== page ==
TTF Press Release 5th July 2021

Press Release from the Transparency Task Force

Is the Financial Conduct Authority breaking the Law?

Andy Agathangelou, Founder of the Transparency Task Force, a Certified Social Enterprise, has issued an Open Letter today to Charles Randell, Chair of the Financial Conduct Authority, [which can be accessed here] setting out his concerns that the Financial Conduct Authority may be breaking the law.

Agathangelou comments:

“I believe the Financial Services Act 2021 makes it clear that the Financial Conduct Authority must carry out a consultation on the introduction a legally-enforceable Duty of Care; and that its current consultation on the introduction of a Consumer Duty fails to do that.

If I’m right, the FCA is in breach of a very serious and very important obligation that Parliament has placed upon it; an obligation designed to lead the way to the introduction of significantly strengthened consumer protections.

The situation leads to many important questions that the public deserve answers to, especially the many thousands of people in the UK that have suffered life-changing financial losses due to malpractice, malfeasance, misconduct and mis-selling by the financial industry.

Questions such as:

Iain Mitchell QC, who’s been helping TTF to develop its policy position on this important matter, shares his thoughts:

“It was the clear intention of Parliament that the FCA should consult on whether there should be a duty of care imposed on regulated persons. A duty of care means a legally enforceable obligation upon, in this case, regulated persons towards those who are in their reasonable contemplation as being likely to be harmed as a result of their acts and omissions. It is available to any member of the public who is harmed, and does not depend on there being a contract between the parties.

In creating a statutory duty, there are important questions to be considered, such as to what persons such a duty should extend and to what standard the duty should be performed. What the FCA does in its paper is to focus on standards of care, whilst avoiding explaining what a legal duty would entail and asking for comments on that. Instead, it suggests a so-called “consumer duty” which falls far short of the duty concerning which it was required to consult, and then, to compound the problem, asks whether the “consumer duty” can be labelled a duty of care. It’s not what something is labelled that matters. What matters is what it is. The Consultation seems not to address that underlying question.”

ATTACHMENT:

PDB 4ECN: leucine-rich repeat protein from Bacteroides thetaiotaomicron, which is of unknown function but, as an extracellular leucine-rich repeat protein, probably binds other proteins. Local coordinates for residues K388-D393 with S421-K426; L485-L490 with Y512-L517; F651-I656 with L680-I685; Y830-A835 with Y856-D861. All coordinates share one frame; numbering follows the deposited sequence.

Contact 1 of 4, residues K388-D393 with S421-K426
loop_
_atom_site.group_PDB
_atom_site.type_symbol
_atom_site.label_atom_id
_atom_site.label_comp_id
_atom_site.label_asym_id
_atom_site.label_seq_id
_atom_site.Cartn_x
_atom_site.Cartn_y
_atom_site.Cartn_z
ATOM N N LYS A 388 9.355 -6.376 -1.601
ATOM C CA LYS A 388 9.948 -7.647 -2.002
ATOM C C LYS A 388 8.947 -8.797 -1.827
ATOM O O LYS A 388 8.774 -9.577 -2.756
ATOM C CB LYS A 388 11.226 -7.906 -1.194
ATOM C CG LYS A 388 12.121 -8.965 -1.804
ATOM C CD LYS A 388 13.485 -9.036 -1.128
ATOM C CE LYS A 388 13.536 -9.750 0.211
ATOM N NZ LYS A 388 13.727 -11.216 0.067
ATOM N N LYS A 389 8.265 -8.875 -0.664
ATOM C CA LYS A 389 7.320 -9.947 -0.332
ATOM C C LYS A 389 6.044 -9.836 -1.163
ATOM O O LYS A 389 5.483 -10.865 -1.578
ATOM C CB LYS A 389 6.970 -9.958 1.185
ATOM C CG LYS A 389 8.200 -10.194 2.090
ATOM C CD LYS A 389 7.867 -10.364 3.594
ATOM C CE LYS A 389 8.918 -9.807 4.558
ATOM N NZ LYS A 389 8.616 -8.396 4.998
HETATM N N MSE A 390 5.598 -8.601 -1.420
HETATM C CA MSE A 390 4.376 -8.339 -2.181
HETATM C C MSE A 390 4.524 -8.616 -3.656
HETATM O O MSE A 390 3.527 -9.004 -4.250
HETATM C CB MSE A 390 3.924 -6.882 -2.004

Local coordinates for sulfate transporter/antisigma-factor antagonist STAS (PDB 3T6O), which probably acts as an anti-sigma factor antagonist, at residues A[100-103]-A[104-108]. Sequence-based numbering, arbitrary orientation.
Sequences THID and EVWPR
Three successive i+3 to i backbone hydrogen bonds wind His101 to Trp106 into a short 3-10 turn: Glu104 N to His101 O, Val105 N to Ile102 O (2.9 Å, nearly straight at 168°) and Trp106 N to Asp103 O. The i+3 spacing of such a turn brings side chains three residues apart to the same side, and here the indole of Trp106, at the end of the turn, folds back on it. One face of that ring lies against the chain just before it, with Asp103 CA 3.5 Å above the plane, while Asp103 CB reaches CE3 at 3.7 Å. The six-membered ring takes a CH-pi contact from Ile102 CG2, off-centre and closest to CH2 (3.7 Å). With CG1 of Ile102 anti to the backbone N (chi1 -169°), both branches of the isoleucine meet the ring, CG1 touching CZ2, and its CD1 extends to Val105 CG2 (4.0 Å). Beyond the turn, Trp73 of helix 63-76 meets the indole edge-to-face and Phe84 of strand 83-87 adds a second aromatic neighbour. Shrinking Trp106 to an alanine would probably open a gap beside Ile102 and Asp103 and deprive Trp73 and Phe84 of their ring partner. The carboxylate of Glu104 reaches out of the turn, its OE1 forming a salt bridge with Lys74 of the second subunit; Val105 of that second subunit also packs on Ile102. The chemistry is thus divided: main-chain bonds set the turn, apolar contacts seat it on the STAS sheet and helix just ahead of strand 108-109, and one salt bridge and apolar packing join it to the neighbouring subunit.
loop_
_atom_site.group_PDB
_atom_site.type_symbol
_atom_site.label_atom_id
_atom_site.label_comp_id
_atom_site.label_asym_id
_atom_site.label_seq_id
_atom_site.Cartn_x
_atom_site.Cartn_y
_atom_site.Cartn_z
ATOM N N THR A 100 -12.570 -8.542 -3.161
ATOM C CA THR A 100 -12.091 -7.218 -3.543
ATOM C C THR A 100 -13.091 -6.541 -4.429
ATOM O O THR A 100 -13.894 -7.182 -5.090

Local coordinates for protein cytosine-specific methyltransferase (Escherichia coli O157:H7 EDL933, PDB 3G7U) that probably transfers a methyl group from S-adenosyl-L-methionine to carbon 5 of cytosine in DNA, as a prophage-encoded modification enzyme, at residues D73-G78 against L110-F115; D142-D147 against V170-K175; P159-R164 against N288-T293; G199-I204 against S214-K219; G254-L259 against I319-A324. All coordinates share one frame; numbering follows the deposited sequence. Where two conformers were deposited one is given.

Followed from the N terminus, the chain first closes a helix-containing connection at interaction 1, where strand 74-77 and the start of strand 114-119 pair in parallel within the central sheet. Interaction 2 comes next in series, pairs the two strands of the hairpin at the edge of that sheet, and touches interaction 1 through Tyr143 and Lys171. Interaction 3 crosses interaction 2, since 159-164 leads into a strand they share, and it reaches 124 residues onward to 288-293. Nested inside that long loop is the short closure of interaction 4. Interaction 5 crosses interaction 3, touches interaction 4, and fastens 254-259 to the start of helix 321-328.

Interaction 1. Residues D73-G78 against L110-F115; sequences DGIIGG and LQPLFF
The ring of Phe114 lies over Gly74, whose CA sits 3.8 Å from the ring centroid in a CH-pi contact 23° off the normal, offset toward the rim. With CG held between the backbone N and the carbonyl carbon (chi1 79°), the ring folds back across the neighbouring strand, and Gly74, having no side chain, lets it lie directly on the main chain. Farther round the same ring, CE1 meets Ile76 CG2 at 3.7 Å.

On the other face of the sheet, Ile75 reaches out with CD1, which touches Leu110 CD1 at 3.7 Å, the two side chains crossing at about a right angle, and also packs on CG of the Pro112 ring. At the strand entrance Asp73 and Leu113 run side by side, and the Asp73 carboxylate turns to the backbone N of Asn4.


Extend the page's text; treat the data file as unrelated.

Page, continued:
Baron Sikka is also concerned about what is happening:

“The FCA’s consultation process is flawed and seems to dilute the required statutory duty of care by authorised firms to consumers. The Government must intervene immediately to ensure that the FCA properly carries out its statutory obligations and its priority must be to protect consumers rather than continuing appeasement of the industry.”

Paul Bates, of Bates Barristers which operates in the UK and Canada, makes a sublimely succinct observation:

What is the point of a duty of care if it is not enforceable by a right of action for damages?”

Mark Bishop, Leader of the Connaught Action Group, which is fighting for justice following the FCA’s catastrophic failure to regulate Connaught Income Series 1 effectively, which resulted in life-changing financial losses for many investors, is equally concerned:

“A duty of care would empower consumers to sue authorised firms and individuals who cause them harm, bypassing what many consider a complacent and even captured regulator. This is not the only recent instance of the FCA trying to deprive consumers of valuable rights: we’re still awaiting the twice-delayed results of the FCA’s attempt, last year, to further frustrate their ability to use the regulators’ Complaints Scheme to obtain redress from the FCA where it has failed to perform its statutory duties. It is even now using the defects in that scheme to attempt to deny compensation to London Capital and Finance investors, while in the Connaught case it is falsely claiming victims are not out of pocket.

Together, these events point to the existence of an institutional culture at the FCA that is neglectful and even contemptuous of the consumers the regulator should be protecting. There needs to be meaningful reform that places consumer interests, not producer ones, front and centre.”

Baroness Bryan of Partick feels similarly:

“The FCA is in danger of protecting the financial services industry rather than policing it. Recent history has demonstrated once again that it is the consumer who suffers, through no fault of their own, due to the lack of effective oversight. The FCA proposal suggests that all that is needed is a change in culture. We know from other industries that change does not come without a legally enforceable duty of care.”

 …as does Lord Stunell:

  “Many of my Parliamentary colleagues will share my concern about the questions raised by the TTF, and will be watching carefully how the FCA responds. We will want to be satisfied they fully intend to implement the duty of care regime without delay.”

 Agathangelou concludes:

“I hope that once this sorry episode is over, we’ll all be able to look back and know we did all we could to drive forward the positive, progressive and purposeful regulatory reforms that the financial industry needs, and the public so desperately deserves. And if we can help the FCA to become fit for purpose in the process, that would be good too.

It seems to me the FCA might be making a great big mistake here. Let’s hope they realise that before it’s too late and don’t let institutional pride get in the way of now doing the right thing – to issue a corrected consultation that complies with the will of Parliament.”

End of press release.s

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